Tuesday, September 30, 2014

The Essence of Quackery 2- A Blurred Understanding of Vastly Different Dosing

Some interest in cocaine had indeed been rekindled in 1878-79 by reports from North America in which it was claimed that 16 cases of morphine addiction had been successfully treated by injections [sic!!!] of cocaine.  Bentley (1878, 1880), an American physician, published an enthusiastic article on this type of treatment.  A method was then adopted which consisted of injecting 0.1 grams of cocaine every time the patient showed morphine withdrawal symptoms.  This method was apparently adopted by all the private clinics of North America, but it did not give rise to any significant publications until Hammond (1886) and Brower (1886) drew attention to the dangers involved.

p 20 Maier' Cocaine Addiction (Der Kokainismus) translated by Oriana Josseau Kalant

This is a serious problem with 'scholastic' works that frame a given drug as simply one of 'addiction'- altogether neglecting the abuse of the drug as something intrinsic to that drug regardless of the form/mode of administration.

The above quote seriously blurs the distinctions between vastly different modes of cocaine use, and is wrong, as Bentley reported such successes with dilute cocaine in the form of Coca infusions- with isolated cocaine suitable for injections not even commercially available until 1884 or 1885!


From the book by Joseph Kennedy, Coca Exotica:
In July of 1878, Bentley was called to a house somewhere in the hills of Kentucky; when he arrived there, he was astonished to find a tenth of an acre in opium poppies (Papaver somniferium). The lady of the house, a forty year old widow, confessed to the doctor that she had been an opium eater for quite some time, consuming about a half pound of the drug a year. Bentley says: “I persuaded here to give up the habit. She declared that she could not. She agreed, however, to try, so I sent her one pound of the fluid extract of coca to begin with. When used up, she sent for half the quantity, stating that she thought it would complete the cure. I sent her one half pound. She sent me her opium crop that winter, with the message that the medicine had cured her.

The medicine Bentley prescribed for her was the fluid extract of coca manufacture red by Parke Davis and Company in Detroit, Michigan. The preparation they offered was standardized in the United States Pharmacopoeia, 6th to 8th editions (1880—90), and contained 0.5 grams of coca alkaloids per one hundred cubic centimeters of solution. Of course, cocaine was one of those alkaloids contained in the fluid extract, but according to Bentley’s recommended dose (1 drachm of fluid extract when the desire for whiskey or opium is quite urgent), a patient would only consume .0185 grams (slightly more then 1/200 of a gram) of cocaine per dose, and even then it would automatically be taken in conjunction with coca’s natural complement of other alkaloids; because it was prescribed to be drunk, this solution would necessarily have to pass through the liver and kidneys. In these two important respects the use of the fluid extract closely resembled the Indian method of taking the drug, a procedure proven harmless by centuries of use. It is also interesting to note that one would have to take 13.5 one drachm doses of Parke Davis fluid extract just to get the amount of cocaine alkaloid consumed daily by an average Peruvian Indian. This is based upon Hanna’s study that estimates the average Indian digests approximately 0.25 grams of cocaine a day by normal coca use.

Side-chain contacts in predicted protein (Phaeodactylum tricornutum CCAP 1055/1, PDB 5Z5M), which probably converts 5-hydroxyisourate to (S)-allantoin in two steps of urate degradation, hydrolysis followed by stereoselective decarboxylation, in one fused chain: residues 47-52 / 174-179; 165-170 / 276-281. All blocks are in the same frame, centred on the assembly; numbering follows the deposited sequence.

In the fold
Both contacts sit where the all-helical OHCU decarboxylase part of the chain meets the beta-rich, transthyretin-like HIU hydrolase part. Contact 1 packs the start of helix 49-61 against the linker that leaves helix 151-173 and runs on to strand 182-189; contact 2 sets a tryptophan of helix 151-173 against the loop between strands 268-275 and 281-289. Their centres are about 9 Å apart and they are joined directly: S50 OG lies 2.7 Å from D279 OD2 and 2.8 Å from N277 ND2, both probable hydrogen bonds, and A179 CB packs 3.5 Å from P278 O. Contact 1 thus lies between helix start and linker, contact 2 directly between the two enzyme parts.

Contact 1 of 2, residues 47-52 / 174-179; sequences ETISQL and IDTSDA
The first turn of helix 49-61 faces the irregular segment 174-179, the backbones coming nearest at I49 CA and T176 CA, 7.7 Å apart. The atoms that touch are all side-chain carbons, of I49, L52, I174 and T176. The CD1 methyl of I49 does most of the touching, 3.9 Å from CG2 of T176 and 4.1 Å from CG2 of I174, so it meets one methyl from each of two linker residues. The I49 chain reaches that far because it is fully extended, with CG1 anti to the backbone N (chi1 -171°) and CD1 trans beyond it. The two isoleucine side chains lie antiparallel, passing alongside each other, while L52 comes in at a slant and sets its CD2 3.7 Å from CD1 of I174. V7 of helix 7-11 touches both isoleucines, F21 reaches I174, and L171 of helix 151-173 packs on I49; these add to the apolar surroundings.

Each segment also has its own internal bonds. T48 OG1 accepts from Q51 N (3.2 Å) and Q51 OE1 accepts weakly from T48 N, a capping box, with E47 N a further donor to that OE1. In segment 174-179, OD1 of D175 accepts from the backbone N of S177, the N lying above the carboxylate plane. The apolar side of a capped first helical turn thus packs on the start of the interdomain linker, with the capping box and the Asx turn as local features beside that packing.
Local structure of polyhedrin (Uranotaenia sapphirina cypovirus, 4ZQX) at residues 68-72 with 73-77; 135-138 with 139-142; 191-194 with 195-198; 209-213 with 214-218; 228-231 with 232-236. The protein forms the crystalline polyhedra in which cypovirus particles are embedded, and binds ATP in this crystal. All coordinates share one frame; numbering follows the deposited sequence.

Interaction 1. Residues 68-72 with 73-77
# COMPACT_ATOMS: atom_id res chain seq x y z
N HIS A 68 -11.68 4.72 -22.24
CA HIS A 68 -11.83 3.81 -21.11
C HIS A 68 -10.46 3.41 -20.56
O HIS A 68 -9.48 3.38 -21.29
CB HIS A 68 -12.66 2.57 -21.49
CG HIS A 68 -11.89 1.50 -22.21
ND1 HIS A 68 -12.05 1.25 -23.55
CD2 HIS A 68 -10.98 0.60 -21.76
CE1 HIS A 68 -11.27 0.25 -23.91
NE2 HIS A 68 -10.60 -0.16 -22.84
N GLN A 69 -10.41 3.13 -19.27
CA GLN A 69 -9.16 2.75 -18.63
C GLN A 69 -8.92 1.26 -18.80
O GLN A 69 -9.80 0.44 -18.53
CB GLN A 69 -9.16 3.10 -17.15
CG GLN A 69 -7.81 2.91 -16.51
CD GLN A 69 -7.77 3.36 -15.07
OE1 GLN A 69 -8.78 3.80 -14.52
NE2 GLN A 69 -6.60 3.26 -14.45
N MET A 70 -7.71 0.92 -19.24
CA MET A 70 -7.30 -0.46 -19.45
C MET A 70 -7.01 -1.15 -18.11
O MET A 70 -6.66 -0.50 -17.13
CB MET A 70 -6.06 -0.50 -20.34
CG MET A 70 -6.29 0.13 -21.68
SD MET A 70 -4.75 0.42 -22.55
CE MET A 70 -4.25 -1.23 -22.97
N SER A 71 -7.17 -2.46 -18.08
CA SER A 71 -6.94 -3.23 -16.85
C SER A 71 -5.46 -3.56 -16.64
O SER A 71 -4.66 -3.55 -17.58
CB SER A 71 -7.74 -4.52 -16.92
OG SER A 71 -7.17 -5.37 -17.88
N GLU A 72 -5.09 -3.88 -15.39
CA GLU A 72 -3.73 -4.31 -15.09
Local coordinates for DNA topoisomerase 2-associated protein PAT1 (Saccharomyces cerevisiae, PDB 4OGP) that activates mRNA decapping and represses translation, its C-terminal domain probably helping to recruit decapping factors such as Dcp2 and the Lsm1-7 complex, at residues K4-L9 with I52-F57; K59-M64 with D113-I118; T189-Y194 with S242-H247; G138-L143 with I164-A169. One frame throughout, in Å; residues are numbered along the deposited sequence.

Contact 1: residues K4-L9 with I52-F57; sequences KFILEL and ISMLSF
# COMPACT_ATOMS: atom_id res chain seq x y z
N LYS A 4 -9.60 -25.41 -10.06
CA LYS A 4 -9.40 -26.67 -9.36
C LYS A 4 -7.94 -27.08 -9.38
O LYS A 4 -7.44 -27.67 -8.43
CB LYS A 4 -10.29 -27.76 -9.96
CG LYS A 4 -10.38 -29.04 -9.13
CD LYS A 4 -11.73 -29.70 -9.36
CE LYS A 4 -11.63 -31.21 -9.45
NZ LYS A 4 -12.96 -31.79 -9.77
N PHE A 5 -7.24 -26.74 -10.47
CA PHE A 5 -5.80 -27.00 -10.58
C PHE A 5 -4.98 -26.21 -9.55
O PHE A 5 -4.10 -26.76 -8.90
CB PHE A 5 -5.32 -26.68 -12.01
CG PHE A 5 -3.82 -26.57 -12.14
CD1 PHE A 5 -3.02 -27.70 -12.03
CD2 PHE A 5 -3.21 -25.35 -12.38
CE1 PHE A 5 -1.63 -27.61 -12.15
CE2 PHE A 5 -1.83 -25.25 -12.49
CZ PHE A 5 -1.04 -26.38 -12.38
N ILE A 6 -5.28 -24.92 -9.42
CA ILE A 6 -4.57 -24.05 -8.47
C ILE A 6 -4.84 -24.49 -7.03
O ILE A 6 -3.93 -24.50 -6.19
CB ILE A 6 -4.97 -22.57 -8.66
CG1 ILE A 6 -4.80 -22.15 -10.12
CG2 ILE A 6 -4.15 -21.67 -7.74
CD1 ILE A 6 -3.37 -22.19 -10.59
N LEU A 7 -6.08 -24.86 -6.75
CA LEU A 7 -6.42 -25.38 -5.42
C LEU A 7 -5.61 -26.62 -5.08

This would be akin to condemning caffeine, and thus Coffee, by taking ultra concentrated doses of caffeine by injection, and stupidly assuming that made caffeine in coffee unacceptably dangerous.

It represents an extremely poor - blurred understanding of cocaine adopted in medicine, particularly within the field of anesthesiology as injected cocaine was used as a nerve block.  It alas plagues medical schools and the medical profession to this very day.

This sort of sloppiness is also unfortunately rampant with too many historians.